preen at water’s edge on the lake wall’s lip
along a ducky little waterway.
This could be Bastille Day, could be Paris
dressed in pomp and flair, a firecracker
sky flushed in a blush of hoopla. Lovers
are the thing there. If you are not in love,
you will be, or steal into someone else’s,
too much Bordeaux too early in the day.

Too much Bordeaux too early in the day,
name them what you will--him Remy, call her
Adeline, because you can. That’s the thing
with poetry, it can pose lovers where
imagination wishes to have them
stir or waken or even dance around
in Paris. Here, part of the scenery
and art of invention, her hand in his
rests for now on her grumbling stomach
while a legion of pigeons guards the bank,
feet a polish of pink, eyes golden sequins,
garden varieties, yet necks lustrous
in a royal sheen of purple and green--
but this poem is not one for the birds.

This poem is not one for the birds, but
it is for that homeless girl blanketed
in this Paris of the imagination
wearing a wide-brimmed hat and scented
lavender, not at this man’s coarse and thick
hands grabbing mussels young gulls fuss over,
flurry of feathers caught in the brambles,
city doves strutting their velvet nightcoats,
pecking peanut shells she scrambles after.
She dances lakeside, Bois de Boulogne,
too much Bordeaux too early in the day
where a sweet rich napoleon calls her
with strong coffee all the muscle she needs,
someone else busy with birds in Oakland.

—Andrena Zawinski
appeared in Many Mountains Moving VII:1

Posted by dwaber at 11:11 AM

August 10, 2007


The poet,
white knuckled
at the podium, drives
the crowd. And reeling,
as if taking on mountainous S curves,
or hydroplaning minefields,
the poet maps metaphors
in shag bark and hickory, staggering
the dappled sundown.

This could be
Kansas, Saigon, Mozambique, Peoria,
a road, bridge, underpass
where the poet dresses deathbeds
in thin sheets
of memory.
The clenched fist
becomes an open hand,
fingers that point
press into prayer.

And our silences
grow ravenous for this.
We choke down whole landscapes,
drink in cloud bursts, throb
with the starlit sky. We lean into the words
like a slow dance pinned to ourselves
like a corsage, like a lover, like a poem,
like the language
of applause.

—Andrena Zawinski
first appeared in The Pittsburgh Post Gazette

Posted by dwaber at 10:54 AM

August 09, 2007


“...all they want to do
is tie the poem to a chair with rope
and torture a confession out of it...”
--from Introduction to Poetry, Billy Collins

You knew you were in trouble
the second you put the plate on the table--
those sesame snow peas and truffles
you drizzled with kumquat and ginger
to impress your poetry potluck writing group--
when he said, Not Chinese again.

You knew you were in-for-it
when he called your poem a travelogue of Paris
grinding down the wrong track
with its Kunitz epigraph fumbling at the gears
as he blasted, The old man got to wear
that crown of Laureate just for his age.

You knew, despite your mince and trim
and folding in its metaphoric light,
this poem would be tied to the chair
with a rope, have the life beaten from it,
a flabby bunch of bunkum flattened
with his belting, Where is the cri de coeur?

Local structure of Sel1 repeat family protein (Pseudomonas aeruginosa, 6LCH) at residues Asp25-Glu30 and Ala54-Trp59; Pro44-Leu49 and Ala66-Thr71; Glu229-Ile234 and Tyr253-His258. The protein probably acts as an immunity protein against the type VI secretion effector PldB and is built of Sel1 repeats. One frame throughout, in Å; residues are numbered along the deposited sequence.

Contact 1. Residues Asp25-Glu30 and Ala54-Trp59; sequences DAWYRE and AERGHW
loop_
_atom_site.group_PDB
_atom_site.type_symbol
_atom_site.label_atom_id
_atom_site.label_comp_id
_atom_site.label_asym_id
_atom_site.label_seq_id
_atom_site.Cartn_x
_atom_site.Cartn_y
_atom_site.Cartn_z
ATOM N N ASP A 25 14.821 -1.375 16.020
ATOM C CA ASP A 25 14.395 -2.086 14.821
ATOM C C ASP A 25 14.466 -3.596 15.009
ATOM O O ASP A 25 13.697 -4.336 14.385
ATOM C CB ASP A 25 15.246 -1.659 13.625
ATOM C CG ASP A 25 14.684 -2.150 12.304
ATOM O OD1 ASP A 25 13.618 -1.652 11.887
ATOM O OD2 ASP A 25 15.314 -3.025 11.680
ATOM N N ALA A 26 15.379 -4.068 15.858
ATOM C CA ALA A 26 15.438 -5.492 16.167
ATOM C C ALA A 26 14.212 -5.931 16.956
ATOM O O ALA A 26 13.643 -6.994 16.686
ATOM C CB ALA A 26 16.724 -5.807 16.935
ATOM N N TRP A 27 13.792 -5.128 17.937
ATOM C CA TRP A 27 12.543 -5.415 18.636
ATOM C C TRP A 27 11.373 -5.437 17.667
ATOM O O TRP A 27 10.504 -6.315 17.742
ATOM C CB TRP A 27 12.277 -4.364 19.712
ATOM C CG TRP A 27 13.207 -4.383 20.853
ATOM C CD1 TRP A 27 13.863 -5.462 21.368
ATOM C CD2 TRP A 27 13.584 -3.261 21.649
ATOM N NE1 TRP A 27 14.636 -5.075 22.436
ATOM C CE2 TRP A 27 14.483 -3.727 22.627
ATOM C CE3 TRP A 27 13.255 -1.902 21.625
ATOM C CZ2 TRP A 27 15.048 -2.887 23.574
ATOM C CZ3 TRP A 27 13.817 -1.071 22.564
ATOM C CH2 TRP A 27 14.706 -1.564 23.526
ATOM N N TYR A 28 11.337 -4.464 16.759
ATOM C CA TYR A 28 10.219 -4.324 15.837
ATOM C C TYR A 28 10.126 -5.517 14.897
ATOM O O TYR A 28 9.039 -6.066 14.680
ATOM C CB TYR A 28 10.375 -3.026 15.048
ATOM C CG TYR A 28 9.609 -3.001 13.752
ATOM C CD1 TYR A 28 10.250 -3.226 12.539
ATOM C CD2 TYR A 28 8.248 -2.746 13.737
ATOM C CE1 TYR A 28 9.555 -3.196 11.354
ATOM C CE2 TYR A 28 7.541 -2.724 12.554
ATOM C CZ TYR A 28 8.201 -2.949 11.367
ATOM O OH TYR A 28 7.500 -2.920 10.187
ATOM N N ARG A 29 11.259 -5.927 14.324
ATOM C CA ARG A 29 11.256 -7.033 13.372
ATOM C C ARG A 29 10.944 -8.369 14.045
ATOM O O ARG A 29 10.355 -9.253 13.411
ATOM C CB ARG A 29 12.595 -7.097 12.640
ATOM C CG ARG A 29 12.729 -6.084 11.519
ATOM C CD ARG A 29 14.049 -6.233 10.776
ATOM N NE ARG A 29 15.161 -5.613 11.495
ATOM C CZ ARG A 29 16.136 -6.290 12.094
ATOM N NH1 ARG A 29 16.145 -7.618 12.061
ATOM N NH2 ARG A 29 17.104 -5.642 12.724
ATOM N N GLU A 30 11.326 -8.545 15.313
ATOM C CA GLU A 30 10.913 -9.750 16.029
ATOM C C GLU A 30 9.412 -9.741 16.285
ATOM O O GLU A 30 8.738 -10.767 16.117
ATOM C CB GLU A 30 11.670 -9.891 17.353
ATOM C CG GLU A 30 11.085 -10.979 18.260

And you knew in the way you know
in a half-wake state when you hear a train
in the distance barreling into your sleep
in a blur of whistles and grinds and whirs,
its metal scraping rails in a still night, deep
in dark, its muffled blue note wailing.

You knew you must be dreaming this
standing before a train coming on headlong
at you half-naked there, a train about to slice
through what you peeled down to--
an awful tutu, mismatched shoes, feather cloche
you shouldn’t be caught dead in.

Then this man with a train for a mouth
tells you this is not a well-lit poem
and the guy donning laurels in the first car
misdirected it--that it’s rocketing
down the wrong track on a collision course
headed right for Gare du Nord.

And you actually thank this man, talking
with a mouthful of train, for his observation.
But you don’t write a word for days
then weeks as you focus instead your eyes
on a wind riding dunes hitched to a slice
of tangerine light, shapeshifting sunset.

You put your ear to the movement of earth
beneath a frenzy of shorebirds pecking the eyes
from a head of a beached seal there. And speechless,
you listen for a fading blue note of a train
in the distance, off to somewhere far away.

—Andrena Zawinski
first appeared in Paterson Literary Review #32 with Allen Ginsberg Award Honors

Posted by dwaber at 11:55 AM

August 08, 2007

Anti-Anatomical Conclusion, or

Stealing the Trespass from the Thief




An ending is an alias. The poem goes on, in disguise, elsewhere.


But that change of guise or gait often seems painful and awkward.

The culprit is anything but elusive. She stumbles at the portal of the

next poem, the 'new' one. And can't get in without damaging

its architecture, anatomy.






making the poem might require stealth. Coming or going.

And given the sometime circularity of the word, of the a.k.a.,

it's just as well to grant the interchangeable quality of beginning

and ending.



Say the poem is a form, albeit a moving, animate one.

A generative structure in not determinative.


No consistent fingerprint.


Or say that the poem's costuming is only suggestive of identity and

some kind of lung and gristle flail underneath with a volition all

their own.




The spectral ends of continuity get damaged, bruised, and this is

the poem's basis. The bruise says: I'm alive; blood has flowed

through this channel.


            (At a recent appointment, my physical therapist began kneading my

                thigh in an excruciatingly painful way. "This is not relaxing my muscle,"